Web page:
- Each trip is exact as the tide waits for no one. So when your chosen company tells you when to arrive, you better be prompt. And wear old clothes, your gonna get wet and dirty.
- There are many companies that have Tidal Bore Rafting. River Runners, Shubenacadie River Adventures and Fundy Tidal Bore Adventures are amongst the most popular, plus have great reviews. We chose the latter of the three because if was a shorter excursion (2 hours versus 3 1/2 – 4) and it included mudsliding. They are a smaller outfit than the others, but they were very experienced and it felt personalized.
Where to Eat:
You’ll probably be pretty hungry after your tidal bore rafting adventure, so head a half hour north to the town of Truro for a meal at Saloni Japis. Upon entering you’re no doubt going to wonder why in the world I would send you there, but look past the shabby interior. Once you get a taste of their local and fresh Greek/Bangledesh fusion dishes you’ll want to return again and again.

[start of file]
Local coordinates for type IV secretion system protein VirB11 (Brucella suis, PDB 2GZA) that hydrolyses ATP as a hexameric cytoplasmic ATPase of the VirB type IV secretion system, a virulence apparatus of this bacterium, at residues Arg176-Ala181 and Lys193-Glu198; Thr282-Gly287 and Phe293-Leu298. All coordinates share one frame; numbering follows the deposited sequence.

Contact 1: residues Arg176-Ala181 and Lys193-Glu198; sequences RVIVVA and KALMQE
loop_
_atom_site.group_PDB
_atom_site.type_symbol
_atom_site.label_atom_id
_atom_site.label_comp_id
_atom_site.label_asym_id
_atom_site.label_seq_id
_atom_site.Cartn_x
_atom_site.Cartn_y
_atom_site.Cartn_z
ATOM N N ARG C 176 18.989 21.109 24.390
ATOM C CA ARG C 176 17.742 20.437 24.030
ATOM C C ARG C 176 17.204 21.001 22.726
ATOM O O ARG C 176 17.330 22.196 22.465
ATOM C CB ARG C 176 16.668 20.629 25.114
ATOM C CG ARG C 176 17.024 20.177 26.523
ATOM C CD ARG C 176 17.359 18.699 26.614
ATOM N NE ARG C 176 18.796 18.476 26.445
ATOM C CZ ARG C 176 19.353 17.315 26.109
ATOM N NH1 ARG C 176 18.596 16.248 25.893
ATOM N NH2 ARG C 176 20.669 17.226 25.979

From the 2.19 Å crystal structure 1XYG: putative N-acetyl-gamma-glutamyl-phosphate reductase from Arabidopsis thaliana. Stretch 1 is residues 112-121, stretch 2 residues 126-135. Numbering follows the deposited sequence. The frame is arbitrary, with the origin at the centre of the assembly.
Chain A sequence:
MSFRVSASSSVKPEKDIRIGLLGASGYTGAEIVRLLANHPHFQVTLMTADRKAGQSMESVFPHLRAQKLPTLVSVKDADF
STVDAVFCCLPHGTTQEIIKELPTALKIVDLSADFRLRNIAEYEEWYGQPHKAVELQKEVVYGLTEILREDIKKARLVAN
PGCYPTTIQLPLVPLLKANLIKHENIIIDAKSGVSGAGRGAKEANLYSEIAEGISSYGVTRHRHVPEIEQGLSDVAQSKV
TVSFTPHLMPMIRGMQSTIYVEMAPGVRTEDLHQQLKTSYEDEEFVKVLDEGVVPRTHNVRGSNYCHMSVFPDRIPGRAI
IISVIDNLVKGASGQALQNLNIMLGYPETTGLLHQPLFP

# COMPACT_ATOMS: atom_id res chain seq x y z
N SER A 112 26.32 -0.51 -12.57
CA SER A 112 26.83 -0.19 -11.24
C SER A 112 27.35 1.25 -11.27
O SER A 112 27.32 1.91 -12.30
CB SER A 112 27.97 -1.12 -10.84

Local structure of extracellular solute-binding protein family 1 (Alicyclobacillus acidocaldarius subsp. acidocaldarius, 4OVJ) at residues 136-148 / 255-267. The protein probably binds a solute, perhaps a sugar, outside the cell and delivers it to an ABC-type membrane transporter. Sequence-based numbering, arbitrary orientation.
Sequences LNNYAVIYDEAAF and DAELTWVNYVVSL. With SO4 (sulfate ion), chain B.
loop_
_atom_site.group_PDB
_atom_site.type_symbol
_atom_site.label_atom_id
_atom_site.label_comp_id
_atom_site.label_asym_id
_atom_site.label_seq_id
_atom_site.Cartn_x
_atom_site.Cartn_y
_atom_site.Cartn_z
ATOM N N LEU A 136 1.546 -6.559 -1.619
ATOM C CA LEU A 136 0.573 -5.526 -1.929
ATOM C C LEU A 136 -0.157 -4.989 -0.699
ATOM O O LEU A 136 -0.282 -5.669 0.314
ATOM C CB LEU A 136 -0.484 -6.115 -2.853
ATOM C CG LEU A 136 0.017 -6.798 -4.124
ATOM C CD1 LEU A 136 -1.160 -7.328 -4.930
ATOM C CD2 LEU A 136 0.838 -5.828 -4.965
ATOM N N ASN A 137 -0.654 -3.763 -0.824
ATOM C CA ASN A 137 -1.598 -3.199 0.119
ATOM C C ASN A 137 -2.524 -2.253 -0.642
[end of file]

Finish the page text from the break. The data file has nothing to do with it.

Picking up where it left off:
- Make sure to bring a change of clothes, you will be muddy and wet.
- Bring and wear sunscreen, even on cloudy days you can get sunburned.
- If you plan on wearing sunglasses, make sure that they are an older pair that you don’t mind losing.
LANGUAGE: English is primarily spoke on Nova Scotia, but French is also very common and you will see many signs in both languages.
CURRENCY: Canadian Dollar
ELECTRICITY: Plug Type A/B, 110v. The voltage and socket is the same as the U.S., so there is not need for an adapter or converter.
TIME ZONE: Atlantic Time Zone (ADT)
ACTIVITY LEVEL: Moderate. You must have the strength to secure yourself in the raft as it is going over the rapids.
My trip to Nova Scotia was hosted by Discover Holidays, but all opinions are my own.